Yeah, when you say Liam Brown I think of a guy playing a folk song.
Liam Brown: Exactly! It’s a singer-songwriter, acoustic, folk singer and I don’t want to be that, obviously, so I have to change it. Pizzagirl is an appropriate fit, maybe?
Did you ever dabble into other genres when you started making music or did you always sound like what you sound like now?
Liam Brown: When I was making demos when I was 16 or 17 and stuff it was definitely more acoustic and upbeat. Like vlog music, music that would go behind a makeup vloggers, very cheesy. Hopefully it’s now cheesy in a different way, it’s ‘80s cheesy. But it was very bubblegum pop back in the day. Hopefully it’s changed, I’m not making music that goes behind makeup vlogs.
You write every song in your room, and as cliché as it is to ask about your songwriting process, I feel like I have to because all your songs are so layered and meticulous. How do the songs first come to life, what do you build upon?
Liam Brown: I don’t sit there with an acoustic guitar. It’s usually me sitting in this chair and messing around more or less, not even thinking of it as a song. It starts with a drumbeat or a sample, or something that I really like, and just play on that. Maybe pick up guitar after that and mess around with it, but it’s usually quite like a weird, intense process. It’s just me sitting in a room and seeing what happens, there’s no formula. I feel like if there was a formula, it’d be quite boring. Everything’s really bad, the setup is really bad, it’s just me, a computer, and a keyboard and that’s it. But to be fair, there’s a picture of Jennifer Grey there (points to the wall) from Dirty Dancing who looks down at me when I play, she gives me some ‘80s wisdom sometimes.
How do you know when it’s done, though?
Liam Brown: That’s the question. I feel like once the song’s reached its time limit and it’s not too busy with instruments, I feel like it’s done there. I think the thing with when to stop recording music in general, I used to write a song every day and that used to be quite intense, it’s nice to have a little break in between. The best thing to do is to know when it’s finished, it’s nice to have that, and then come back. Sometimes I’d sit for hours and hours like “This isn’t done, I need to finish it!” but I think I’ve gotten into a nice rhythm with it now.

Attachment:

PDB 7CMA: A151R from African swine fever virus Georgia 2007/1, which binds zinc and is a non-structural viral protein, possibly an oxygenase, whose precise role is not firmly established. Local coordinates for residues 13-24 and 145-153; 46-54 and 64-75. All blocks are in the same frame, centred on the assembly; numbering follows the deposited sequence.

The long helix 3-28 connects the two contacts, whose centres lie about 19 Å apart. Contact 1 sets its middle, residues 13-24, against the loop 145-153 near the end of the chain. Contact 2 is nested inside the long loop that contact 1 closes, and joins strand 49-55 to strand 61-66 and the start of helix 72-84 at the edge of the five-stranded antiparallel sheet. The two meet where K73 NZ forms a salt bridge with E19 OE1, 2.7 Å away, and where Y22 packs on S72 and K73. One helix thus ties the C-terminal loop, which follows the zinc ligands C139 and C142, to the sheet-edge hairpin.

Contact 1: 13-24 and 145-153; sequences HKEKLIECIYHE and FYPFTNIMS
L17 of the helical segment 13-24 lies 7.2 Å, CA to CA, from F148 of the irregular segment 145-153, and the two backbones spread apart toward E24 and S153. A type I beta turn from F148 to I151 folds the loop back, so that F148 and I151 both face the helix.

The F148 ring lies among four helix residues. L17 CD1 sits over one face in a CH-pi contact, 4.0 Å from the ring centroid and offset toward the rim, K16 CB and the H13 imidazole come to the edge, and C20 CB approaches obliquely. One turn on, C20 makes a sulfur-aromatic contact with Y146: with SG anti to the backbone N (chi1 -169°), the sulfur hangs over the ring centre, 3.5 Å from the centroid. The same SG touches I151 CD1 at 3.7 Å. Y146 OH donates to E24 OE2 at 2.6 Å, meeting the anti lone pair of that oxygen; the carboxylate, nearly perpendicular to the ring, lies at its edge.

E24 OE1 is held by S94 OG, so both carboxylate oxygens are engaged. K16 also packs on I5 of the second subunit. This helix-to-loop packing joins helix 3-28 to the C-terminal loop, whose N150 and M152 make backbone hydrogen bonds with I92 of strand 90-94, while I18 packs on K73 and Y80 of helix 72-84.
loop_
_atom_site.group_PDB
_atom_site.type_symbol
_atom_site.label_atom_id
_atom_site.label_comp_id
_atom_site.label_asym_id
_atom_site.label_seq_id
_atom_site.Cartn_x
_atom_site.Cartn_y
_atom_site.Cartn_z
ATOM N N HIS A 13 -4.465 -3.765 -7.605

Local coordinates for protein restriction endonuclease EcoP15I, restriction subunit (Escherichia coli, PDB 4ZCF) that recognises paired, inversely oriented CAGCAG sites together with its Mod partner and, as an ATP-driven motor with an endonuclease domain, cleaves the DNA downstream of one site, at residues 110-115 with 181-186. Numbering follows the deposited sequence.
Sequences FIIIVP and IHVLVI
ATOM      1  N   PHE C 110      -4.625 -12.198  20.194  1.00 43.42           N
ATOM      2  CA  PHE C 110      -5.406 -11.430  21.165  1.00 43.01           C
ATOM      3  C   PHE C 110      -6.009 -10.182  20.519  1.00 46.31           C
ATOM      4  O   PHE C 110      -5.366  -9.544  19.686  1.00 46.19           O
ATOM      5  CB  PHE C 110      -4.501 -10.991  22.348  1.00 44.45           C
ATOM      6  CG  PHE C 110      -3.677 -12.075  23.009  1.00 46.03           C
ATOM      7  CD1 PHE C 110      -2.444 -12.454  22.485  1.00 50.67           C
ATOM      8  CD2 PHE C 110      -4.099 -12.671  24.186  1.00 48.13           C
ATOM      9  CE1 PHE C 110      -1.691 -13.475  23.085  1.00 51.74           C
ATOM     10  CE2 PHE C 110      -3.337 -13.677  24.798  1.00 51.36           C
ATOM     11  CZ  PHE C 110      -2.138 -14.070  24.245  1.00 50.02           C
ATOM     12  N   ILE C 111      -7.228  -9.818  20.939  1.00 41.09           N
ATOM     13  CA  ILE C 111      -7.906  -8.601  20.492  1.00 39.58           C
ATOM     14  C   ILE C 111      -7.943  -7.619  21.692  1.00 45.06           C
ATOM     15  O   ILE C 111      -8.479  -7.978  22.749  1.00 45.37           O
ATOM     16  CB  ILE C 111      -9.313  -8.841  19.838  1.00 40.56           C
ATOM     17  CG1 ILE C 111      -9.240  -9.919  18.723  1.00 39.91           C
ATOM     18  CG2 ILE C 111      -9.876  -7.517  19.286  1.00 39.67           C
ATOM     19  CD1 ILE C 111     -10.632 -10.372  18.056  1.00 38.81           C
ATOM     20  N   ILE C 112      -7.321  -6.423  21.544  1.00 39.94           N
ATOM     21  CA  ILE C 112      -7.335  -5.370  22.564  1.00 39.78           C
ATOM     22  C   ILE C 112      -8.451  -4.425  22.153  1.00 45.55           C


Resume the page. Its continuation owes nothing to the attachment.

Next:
The first song of yours that I listened to was “Seabirds”, which might be your biggest song but it’s also one of my favourites. It was my entry point to Pizzagirl, and it might be many other people’s as well, so what’s the song about, what has it meant to you?
Liam Brown: “Seabirds” is the oldest song that is out. I made it when I was about 17, so it’s a three-year old song at this point. I’ve heard it loads of times, I’ve played it too many times, but it’s always been one, for some reason, that people have really warmed to and I never understood why. It was a really quick song for me because I didn’t really know what I was doing, the setup was worse than this one because it was in my old bedroom. When I was playing it, half an hour went by and I was like “Okay, this is finished, I’ll keep it like this” and then I messed around with it. It’s the most streamed song on my Spotify and Youtube, it baffles me that people like it so much, but I’m really flattered that people have took something from it. People have messaged me saying they’ve listened to this song on the way to break up with somebody, and it was like “Wow, this is deep!”. It’s a random song, the lyrics don’t make sense, and people make sense of it, which I find nice.
Do you like it when people attribute meaning to things that you didn’t know had meaning?
Liam Brown: Obviously I made these words and they make no sense, but people are attaching some philosophical meaning to it, and I find that really cool because it makes me laugh that me spewing words into a microphone means something to someone. Sometimes I just make a line because I like the way it sounds, there’s no emotional connection to it, so it’s nice to let them do the job of figuring out what it means because it will help me out in the long run (laughs). People seem to get such a better meaning of the songs. “Seabirds” was just random, about nothing, people have attached deep, emotional feelings to it and I find that a lot more endearing than what I think it means, and it means nothing to me (laughs). Obviously there are other songs that have a lot of meaning to them. But “Seabirds” is a 17-year-old boy in his bedroom making weird words up, that’s the song.
Watch: “Seabirds” – Pizzagirl
Your first EP sounds a little brighter and more open in my opinion, and this one is more experimental and your voice is buried in different sounds and synths and really interesting, broody mood. It seems like you’re pulling us in a lot more, we need to pay attention. What changed between making these two EPs?